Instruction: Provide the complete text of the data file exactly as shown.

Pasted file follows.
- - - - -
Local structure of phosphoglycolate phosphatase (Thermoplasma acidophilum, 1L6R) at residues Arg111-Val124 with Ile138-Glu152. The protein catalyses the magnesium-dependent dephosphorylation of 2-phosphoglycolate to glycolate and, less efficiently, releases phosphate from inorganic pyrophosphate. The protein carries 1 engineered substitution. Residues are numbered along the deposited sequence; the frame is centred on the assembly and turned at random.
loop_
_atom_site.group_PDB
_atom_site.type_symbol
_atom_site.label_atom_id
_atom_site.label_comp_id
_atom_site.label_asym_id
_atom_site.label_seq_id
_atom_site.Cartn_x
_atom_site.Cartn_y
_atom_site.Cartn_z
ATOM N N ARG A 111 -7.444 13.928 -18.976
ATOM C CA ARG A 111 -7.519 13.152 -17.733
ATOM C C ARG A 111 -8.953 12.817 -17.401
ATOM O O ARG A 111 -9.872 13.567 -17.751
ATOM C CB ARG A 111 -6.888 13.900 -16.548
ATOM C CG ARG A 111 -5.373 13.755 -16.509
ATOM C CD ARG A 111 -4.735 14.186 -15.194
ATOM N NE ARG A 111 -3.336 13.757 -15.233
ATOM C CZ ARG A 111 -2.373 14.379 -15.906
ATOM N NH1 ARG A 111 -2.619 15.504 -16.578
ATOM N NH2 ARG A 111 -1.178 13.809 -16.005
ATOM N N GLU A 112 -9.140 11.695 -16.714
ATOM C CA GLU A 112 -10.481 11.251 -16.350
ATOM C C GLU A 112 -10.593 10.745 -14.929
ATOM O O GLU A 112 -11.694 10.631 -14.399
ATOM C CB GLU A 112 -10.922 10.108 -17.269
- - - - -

Local structure of phosphoglycolate phosphatase (Thermoplasma acidophilum, 1L6R) at residues Arg111-Val124 with Ile138-Glu152. The protein catalyses the magnesium-dependent dephosphorylation of 2-phosphoglycolate to glycolate and, less efficiently, releases phosphate from inorganic pyrophosphate. The protein carries 1 engineered substitution. Residues are numbered along the deposited sequence; the frame is centred on the assembly and turned at random.
loop_
_atom_site.group_PDB
_atom_site.type_symbol
_atom_site.label_atom_id
_atom_site.label_comp_id
_atom_site.label_asym_id
_atom_site.label_seq_id
_atom_site.Cartn_x
_atom_site.Cartn_y
_atom_site.Cartn_z
ATOM N N ARG A 111 -7.444 13.928 -18.976
ATOM C CA ARG A 111 -7.519 13.152 -17.733
ATOM C C ARG A 111 -8.953 12.817 -17.401
ATOM O O ARG A 111 -9.872 13.567 -17.751
ATOM C CB ARG A 111 -6.888 13.900 -16.548
ATOM C CG ARG A 111 -5.373 13.755 -16.509
ATOM C CD ARG A 111 -4.735 14.186 -15.194
ATOM N NE ARG A 111 -3.336 13.757 -15.233
ATOM C CZ ARG A 111 -2.373 14.379 -15.906
ATOM N NH1 ARG A 111 -2.619 15.504 -16.578
ATOM N NH2 ARG A 111 -1.178 13.809 -16.005
ATOM N N GLU A 112 -9.140 11.695 -16.714
ATOM C CA GLU A 112 -10.481 11.251 -16.350
ATOM C C GLU A 112 -10.593 10.745 -14.929
ATOM O O GLU A 112 -11.694 10.631 -14.399
ATOM C CB GLU A 112 -10.922 10.108 -17.269